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To make the gnocchi: Fill a medium saucepan with water, add a heavy pinch of salt, and bring to a boil. Microplane the garlic into a decently sized microwave-safe bowl; add the butter and cook in the microwave for 1-2 minutes until the garlic is fragrant. Add the miso or cheese, stir will with a fork until things are mostly blended, and set next to the pot on the stove.

When the water comes to a boil, begin preheating your air fryer to 400 degrees. Add the gnocchi to the pot of water; when they begin to float, scoop them up in batches with a handheld strainer, gently shake to drain off excess water, then plop them into the bowl of miso butter and use a silicone spatula to gently fold until they are well coated.

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Put the gnocchi in the air fryer for 3 minutes, then give them a good shake to make sure they’re separated (the butter should keep them from sticking, but if they do, just pry them apart with a fork). Air fry for another 3 minutes, shake again, and continue frying until they are crispy and golden brown on the outside. In my basket model, this took 10 minutes, but cooking times will vary depending on your make and model. Just keep an eye on things.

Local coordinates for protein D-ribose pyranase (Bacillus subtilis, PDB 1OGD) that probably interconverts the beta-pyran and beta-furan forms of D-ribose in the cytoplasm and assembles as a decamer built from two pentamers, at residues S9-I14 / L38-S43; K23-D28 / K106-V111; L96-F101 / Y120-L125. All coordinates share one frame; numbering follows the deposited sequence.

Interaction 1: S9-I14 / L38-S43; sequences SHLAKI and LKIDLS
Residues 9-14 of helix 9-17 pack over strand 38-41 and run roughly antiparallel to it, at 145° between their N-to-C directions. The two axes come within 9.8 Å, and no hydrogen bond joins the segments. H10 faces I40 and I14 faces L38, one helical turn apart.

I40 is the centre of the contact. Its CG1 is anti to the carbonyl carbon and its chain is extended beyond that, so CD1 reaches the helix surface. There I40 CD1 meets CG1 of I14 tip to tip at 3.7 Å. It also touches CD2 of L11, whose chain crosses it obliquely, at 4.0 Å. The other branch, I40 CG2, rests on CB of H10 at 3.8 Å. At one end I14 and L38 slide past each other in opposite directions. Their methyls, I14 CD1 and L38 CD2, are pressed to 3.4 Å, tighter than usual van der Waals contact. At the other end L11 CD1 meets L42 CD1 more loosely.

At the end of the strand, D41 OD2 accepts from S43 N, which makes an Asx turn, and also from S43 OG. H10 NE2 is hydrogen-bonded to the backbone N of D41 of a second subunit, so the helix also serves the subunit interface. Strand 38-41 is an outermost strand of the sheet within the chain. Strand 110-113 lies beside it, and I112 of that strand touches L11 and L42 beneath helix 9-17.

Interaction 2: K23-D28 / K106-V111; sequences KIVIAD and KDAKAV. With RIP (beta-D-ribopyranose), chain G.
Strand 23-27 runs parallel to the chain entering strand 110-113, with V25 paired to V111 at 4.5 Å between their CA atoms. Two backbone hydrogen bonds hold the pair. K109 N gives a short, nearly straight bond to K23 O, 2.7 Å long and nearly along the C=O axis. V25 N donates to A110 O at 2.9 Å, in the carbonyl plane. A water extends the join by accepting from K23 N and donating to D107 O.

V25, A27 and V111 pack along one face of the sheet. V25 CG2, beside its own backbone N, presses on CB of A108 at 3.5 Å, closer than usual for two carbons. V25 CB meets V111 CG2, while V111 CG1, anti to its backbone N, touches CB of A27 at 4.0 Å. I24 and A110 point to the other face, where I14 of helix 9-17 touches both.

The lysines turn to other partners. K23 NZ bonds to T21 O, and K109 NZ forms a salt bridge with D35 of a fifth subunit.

When you’re ready to serve, give the tomatoes a little taste, then add more salt and pepper as you see fit. Spoon the tomatoes into bowls, add some freshly torn basil or curly parsley, and top with fried gnocchi. Pour some of the juices that have settled at the bottom of the tomato bowl on top, add some grated cheese if you’re feeling it, and enjoy.

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Allison Robicelli is The Takeout staff writer, a former professional chef, author of three books, and The People's Hot Pocket Princess. Questions about recipes/need cooking advice? Tweet @Robicellis.

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DISCUSSION

That looks amazing! I love gnocchi and I can attest to people not appreciating them. I treat them as dumplings for serving size, not pasta, and generally serve them with a meat sauce in the winter months.

I may have to get an air fryer.